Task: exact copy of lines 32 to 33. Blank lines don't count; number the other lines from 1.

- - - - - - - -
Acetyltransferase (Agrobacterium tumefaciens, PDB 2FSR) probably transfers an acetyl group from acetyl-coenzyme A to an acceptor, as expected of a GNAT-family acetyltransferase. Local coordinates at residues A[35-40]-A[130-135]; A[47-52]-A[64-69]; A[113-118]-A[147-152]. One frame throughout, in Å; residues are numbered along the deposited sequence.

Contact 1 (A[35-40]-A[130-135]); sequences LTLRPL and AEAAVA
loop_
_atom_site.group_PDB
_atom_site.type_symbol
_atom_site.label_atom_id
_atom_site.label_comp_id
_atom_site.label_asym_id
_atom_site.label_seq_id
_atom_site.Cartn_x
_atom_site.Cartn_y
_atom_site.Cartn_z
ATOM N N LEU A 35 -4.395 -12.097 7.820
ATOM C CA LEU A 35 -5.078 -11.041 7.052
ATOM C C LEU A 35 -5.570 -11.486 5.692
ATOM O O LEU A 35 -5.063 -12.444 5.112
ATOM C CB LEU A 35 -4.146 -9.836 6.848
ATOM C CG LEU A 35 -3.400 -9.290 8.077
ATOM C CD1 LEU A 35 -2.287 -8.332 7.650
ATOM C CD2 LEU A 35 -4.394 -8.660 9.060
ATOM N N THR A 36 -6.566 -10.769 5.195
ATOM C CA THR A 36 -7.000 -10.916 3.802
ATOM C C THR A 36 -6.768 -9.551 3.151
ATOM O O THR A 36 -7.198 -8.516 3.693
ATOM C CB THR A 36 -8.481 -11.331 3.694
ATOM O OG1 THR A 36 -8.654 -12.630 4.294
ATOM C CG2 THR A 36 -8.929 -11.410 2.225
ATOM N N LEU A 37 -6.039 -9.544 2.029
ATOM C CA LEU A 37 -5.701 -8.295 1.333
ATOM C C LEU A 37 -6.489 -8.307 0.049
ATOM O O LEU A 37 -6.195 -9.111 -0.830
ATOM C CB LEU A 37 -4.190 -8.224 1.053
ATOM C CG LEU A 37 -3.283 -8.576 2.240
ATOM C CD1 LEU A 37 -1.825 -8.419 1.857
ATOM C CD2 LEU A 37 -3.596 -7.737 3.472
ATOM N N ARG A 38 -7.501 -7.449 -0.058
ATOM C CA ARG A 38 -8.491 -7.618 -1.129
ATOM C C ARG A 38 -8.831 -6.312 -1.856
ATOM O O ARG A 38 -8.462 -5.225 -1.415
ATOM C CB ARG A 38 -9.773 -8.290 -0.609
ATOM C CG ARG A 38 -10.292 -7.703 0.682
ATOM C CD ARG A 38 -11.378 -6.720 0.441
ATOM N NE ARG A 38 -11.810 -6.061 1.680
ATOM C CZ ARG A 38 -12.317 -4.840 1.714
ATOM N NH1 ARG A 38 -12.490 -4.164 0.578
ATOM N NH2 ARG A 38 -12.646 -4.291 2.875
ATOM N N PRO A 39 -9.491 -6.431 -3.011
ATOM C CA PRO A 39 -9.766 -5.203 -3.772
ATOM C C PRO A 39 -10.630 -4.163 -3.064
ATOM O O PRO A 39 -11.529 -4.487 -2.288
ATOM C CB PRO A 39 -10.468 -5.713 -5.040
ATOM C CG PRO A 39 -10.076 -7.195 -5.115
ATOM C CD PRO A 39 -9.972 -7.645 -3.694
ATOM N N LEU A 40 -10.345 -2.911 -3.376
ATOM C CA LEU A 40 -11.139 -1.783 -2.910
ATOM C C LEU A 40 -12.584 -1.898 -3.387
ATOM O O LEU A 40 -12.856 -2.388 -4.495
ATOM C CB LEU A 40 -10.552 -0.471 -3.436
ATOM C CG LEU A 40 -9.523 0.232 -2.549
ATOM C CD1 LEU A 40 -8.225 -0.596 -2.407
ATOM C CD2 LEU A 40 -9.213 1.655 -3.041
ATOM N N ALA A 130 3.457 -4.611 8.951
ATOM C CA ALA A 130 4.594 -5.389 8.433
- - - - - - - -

ATOM C CB LEU A 37 -4.190 -8.224 1.053
ATOM C CG LEU A 37 -3.283 -8.576 2.240